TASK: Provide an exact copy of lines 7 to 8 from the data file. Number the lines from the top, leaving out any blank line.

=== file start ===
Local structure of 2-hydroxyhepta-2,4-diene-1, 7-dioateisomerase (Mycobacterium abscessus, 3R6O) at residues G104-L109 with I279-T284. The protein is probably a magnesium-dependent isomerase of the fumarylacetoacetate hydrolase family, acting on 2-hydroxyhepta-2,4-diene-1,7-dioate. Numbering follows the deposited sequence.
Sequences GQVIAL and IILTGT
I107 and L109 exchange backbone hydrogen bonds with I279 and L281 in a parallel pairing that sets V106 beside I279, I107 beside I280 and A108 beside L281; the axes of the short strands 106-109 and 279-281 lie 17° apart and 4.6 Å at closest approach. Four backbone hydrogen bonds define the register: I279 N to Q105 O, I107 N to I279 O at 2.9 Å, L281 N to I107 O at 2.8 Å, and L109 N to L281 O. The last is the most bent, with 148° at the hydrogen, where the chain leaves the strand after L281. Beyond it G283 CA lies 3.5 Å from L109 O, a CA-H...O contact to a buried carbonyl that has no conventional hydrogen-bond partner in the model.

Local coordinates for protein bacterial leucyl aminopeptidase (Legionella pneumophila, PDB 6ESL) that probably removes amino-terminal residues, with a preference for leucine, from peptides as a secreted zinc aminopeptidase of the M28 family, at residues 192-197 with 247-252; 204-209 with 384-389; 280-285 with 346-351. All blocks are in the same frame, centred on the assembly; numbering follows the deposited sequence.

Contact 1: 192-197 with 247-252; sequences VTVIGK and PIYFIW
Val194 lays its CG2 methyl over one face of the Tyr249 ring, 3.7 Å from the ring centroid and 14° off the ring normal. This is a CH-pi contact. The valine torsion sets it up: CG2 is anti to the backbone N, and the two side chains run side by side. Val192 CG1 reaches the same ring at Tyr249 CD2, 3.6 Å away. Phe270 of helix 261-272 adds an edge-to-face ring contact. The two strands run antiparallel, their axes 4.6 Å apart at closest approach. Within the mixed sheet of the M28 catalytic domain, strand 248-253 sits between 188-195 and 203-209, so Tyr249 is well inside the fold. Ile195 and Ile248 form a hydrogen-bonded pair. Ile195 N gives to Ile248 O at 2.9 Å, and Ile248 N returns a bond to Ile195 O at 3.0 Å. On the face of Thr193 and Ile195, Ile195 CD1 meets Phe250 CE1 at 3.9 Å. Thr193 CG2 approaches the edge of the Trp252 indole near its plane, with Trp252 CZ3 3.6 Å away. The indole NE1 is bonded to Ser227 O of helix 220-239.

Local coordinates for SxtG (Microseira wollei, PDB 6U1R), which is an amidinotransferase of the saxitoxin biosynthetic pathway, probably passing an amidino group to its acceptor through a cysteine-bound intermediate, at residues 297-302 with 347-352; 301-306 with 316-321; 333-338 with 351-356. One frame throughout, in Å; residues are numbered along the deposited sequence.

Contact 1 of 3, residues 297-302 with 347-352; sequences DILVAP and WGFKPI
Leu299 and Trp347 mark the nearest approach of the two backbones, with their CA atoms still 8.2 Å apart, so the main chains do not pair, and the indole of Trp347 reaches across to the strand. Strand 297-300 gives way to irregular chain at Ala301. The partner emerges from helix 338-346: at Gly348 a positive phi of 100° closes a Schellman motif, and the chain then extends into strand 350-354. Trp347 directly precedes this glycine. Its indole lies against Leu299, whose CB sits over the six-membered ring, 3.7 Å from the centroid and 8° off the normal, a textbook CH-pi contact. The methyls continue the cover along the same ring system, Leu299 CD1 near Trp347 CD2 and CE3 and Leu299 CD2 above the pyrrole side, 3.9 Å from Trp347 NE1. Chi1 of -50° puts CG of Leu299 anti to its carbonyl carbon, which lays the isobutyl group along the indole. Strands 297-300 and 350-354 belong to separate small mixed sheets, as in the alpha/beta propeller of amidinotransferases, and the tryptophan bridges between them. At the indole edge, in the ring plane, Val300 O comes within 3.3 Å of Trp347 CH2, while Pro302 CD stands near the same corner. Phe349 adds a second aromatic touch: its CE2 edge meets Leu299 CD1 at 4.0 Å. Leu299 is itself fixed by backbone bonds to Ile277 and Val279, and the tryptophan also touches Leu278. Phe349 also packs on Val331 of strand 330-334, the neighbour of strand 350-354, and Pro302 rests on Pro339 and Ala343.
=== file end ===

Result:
Local coordinates for SxtG (Microseira wollei, PDB 6U1R), which is an amidinotransferase of the saxitoxin biosynthetic pathway, probably passing an amidino group to its acceptor through a cysteine-bound intermediate, at residues 297-302 with 347-352; 301-306 with 316-321; 333-338 with 351-356. One frame throughout, in Å; residues are numbered along the deposited sequence.

Contact 1 of 3, residues 297-302 with 347-352; sequences DILVAP and WGFKPI